Don’t Miss a Beat
A New Year’s resolution to focus on heart health
We’ve all had that feeling—when your heart skips a beat and starts suddenly pounding or fluttering. While such palpitations are often harmless, in some cases they can be a sign of a serious arrhythmia, or irregular heartbeat. February is American Heart Month, so don’t miss a beat when it comes to your heart health this new year.
“Atrial fibrillation (AF) is the most common heart rhythm disorder, which increases in prevalence with age,” shares Dave Kim, MD, medical director of cardiac rhythm management at Providence Cedars-Sinai Tarzana Medical Center. Dr. Kim specializes in treatment of cardiac arrhythmias using device-based therapies and catheter ablation. He also offers leadless pacemaker and subcutaneous ICD implants.
A major risk factor for heart failure, stroke, dementia and mortality, AF affects more than 6 million people in the U.S. and is expected to increase to 12 million by 2030, according to the CDC. While it may cause symptoms of chest fluttering, shortness of breath, fatigue, lightheadedness or diminished exercise tolerance, it sometimes shows no symptoms at all. Risk factors for developing AF are older age, hypertension, coronary heart disease, valvular heart disease, heart failure, cardiomyopathy, diabetes mellitus, obesity, sleep apnea, excessive thyroid hormone levels, excessive alcohol, drugs and family history of AF.
“If your palpitations become more frequent or last more than several minutes, speak with your doctor for further evaluation,” Dr. Kim advises. Your doctor may recommend an electrophysiology (EP) study—tests that help doctors understand the nature of arrhythmias. During an EP study, a doctor inserts a catheter into a blood vessel that leads to your heart and records electrical signals to identify the source of the abnormal rhythm so it can be targeted and abolished.
The EP lab at Tarzana Medical Center, part of the comprehensive heart and vascular program, is equipped with the latest mapping systems and catheters (specialized wired tubes) to help electrophysiologists diagnose and treat abnormal rhythms effectively and safely.
“Prioritizing patient safety and quality of care, we embrace advances in EP technology that drive forward our commitment to improving the health of those we serve,” says Dr. Kim, who has worked with Cedars-Sinai Medical Center since serving his internship and residency there following his graduation from medical school at the University of Southern California in 1995. He was chief medical resident and then completed fellowships in cardiology and clinical cardiac electrophysiology, all at Cedars-Sinai.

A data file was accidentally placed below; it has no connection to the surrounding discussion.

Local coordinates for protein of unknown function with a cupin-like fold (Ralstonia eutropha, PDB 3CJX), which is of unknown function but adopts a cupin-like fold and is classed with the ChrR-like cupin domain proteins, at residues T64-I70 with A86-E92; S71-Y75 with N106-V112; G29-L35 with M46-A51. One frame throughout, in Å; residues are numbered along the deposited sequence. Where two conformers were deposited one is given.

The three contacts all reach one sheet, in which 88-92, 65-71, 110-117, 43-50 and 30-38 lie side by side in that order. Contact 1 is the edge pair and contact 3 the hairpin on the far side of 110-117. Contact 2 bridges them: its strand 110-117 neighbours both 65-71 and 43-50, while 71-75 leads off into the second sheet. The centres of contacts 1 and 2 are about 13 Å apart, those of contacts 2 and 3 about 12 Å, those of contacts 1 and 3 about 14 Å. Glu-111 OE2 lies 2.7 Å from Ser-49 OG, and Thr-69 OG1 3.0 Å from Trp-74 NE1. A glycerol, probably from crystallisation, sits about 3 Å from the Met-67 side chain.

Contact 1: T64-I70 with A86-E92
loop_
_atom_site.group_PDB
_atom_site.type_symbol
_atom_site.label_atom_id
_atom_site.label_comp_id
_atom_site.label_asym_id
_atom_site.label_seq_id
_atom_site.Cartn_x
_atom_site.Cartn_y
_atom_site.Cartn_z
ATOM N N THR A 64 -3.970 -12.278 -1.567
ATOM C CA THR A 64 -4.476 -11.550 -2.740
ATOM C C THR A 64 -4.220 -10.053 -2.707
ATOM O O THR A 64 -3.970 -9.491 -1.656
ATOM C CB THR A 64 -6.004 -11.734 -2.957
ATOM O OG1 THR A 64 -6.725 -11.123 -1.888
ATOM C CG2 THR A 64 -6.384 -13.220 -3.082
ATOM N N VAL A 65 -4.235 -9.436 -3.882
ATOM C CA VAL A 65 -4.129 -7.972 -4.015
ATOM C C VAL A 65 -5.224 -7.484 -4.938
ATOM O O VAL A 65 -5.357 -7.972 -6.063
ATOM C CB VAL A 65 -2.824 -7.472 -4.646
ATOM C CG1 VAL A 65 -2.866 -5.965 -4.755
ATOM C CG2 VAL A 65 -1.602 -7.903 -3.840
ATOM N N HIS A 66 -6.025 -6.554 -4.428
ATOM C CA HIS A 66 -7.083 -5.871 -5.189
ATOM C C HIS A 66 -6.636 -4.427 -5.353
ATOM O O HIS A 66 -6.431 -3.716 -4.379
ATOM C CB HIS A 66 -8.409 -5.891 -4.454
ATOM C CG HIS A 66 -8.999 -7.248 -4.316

“Prioritizing patient safety and quality of care, we embrace advances in EP technology that drive forward our commitment to improving the health of those we serve.”
In 2019 Providence Cedars-Sinai Tarzana Medical Center was one of the first local hospitals to provide Medtronic’s MicraTM Transcatheter Pacing System—the world’s smallest, leadless pacemaker. Typically used to treat a slow heartbeat, which may be associated with AF, the device is about the size of a vitamin pill and has fewer post-implant activity restrictions and less potential for hardware-related complications than standard pacemakers.
While traditional pacemakers are generally considered to be safe, the pacing leads/wires make for a more invasive implantation. The Micra pacemaker is inserted directly into the heart through a vein via a catheter, eliminating the need for wires to be left in the veins or to create a pocket under the skin on the chest for the pacemaker. Patients are able to get back to their daily routines more quickly.
While pacemakers do not directly treat AF, one effective procedure for symptomatic AF is catheter ablation, a minimally invasive procedure done under sedation in the hospital. Catheters are advanced from the femoral veins near the groin to your heart to “burn” (radiofrequency ablation) or “freeze” (cryoablation) areas in your heart chambers to contain or eliminate triggers causing AF.
While there is a slight risk of complications associated with ablation, as there is risk with any procedure, the outcomes are more often favorable. A majority of patients who have undergone the procedure cite an improved quality of life, with reduced symptom frequency and severity after ablation.
Though your heart health should be a priority year-round, the jolt of a new year often inspires a fresh start and renewed commitment to resolutions. If you feel you’re “missing a beat,” see your physician right away. Know your risk and take control of your health.
To schedule an appointment or learn more about Providence Cedars-Sinai Tarzana’s EP program, call 747-254-3218.
Providence Cedars-Sinai Tarzana Medical Center
Dave T. Kim, MD, FACC, FHRS, Medical Director, Cardiac Rhythm Management
18321 Clark St., Tarzana | 818-881-0800 | providence.org/tarzana
For when meds aren’t working.